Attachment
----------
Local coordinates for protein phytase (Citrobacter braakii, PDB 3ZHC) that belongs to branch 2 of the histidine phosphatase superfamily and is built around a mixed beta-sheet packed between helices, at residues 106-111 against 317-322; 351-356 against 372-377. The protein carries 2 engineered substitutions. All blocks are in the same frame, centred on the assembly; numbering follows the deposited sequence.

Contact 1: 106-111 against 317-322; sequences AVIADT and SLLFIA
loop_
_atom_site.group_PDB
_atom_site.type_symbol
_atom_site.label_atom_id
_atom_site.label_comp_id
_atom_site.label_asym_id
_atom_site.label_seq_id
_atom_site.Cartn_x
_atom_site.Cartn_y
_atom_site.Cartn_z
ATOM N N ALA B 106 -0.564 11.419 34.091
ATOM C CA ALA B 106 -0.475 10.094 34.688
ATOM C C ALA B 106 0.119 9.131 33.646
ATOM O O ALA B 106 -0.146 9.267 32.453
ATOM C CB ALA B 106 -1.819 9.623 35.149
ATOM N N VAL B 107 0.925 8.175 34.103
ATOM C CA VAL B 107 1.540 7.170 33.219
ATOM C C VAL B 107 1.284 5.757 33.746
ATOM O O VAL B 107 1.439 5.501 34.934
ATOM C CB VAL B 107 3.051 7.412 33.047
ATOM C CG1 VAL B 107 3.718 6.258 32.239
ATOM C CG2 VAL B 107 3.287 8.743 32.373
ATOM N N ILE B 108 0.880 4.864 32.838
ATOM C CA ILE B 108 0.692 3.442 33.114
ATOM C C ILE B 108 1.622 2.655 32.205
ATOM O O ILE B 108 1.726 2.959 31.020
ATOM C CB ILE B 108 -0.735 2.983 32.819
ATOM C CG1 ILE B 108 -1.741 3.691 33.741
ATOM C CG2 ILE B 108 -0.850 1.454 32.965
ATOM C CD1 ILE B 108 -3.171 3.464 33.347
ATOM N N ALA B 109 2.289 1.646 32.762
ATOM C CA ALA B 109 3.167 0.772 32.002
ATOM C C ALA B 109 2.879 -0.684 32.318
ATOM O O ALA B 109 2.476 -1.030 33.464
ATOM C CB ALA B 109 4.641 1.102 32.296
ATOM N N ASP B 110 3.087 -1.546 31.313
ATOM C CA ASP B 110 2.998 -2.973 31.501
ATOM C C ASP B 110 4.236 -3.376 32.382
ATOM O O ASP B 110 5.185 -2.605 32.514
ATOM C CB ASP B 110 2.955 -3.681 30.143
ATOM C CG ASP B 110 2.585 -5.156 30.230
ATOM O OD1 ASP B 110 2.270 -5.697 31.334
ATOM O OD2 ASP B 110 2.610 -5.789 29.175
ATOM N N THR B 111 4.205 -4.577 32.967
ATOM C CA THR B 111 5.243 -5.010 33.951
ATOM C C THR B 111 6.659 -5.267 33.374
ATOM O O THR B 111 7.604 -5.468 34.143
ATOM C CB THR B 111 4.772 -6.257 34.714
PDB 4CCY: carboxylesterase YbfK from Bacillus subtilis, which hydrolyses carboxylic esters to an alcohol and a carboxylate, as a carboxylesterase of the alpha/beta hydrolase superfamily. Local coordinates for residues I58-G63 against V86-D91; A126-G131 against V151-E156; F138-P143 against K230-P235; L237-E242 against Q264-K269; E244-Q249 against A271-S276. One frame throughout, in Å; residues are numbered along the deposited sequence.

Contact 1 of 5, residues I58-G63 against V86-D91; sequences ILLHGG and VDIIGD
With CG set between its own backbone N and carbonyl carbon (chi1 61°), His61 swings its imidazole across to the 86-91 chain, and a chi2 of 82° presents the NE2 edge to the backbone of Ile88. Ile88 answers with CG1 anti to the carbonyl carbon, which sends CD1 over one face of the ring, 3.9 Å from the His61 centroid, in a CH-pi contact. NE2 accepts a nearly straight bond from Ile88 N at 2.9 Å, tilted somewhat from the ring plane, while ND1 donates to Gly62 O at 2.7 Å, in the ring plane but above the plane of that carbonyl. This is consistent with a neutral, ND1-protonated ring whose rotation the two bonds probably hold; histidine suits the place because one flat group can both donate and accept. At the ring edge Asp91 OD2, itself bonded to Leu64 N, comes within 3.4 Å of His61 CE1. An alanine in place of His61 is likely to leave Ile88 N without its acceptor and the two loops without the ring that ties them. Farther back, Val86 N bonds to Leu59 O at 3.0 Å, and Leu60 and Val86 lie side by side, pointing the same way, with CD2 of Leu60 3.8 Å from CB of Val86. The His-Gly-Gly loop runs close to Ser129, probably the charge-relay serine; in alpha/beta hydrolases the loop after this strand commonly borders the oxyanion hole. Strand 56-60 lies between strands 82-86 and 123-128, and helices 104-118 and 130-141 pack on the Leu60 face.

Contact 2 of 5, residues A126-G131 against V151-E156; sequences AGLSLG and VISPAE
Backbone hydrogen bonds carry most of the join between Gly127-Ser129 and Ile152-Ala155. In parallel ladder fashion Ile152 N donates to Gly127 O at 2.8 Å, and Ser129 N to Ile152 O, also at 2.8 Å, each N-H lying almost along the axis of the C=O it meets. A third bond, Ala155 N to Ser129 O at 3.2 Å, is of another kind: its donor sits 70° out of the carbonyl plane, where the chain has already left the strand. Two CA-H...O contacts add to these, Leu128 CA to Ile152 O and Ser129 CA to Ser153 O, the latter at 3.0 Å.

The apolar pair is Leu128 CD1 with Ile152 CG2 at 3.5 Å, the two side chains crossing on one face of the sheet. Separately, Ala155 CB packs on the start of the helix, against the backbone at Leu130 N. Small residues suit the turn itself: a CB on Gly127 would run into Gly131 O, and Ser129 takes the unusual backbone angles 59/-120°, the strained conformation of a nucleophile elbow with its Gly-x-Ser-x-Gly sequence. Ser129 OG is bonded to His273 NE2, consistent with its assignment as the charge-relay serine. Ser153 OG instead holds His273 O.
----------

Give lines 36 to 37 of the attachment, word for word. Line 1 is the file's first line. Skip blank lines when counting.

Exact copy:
ATOM O O ALA B 109 2.476 -1.030 33.464
ATOM C CB ALA B 109 4.641 1.102 32.296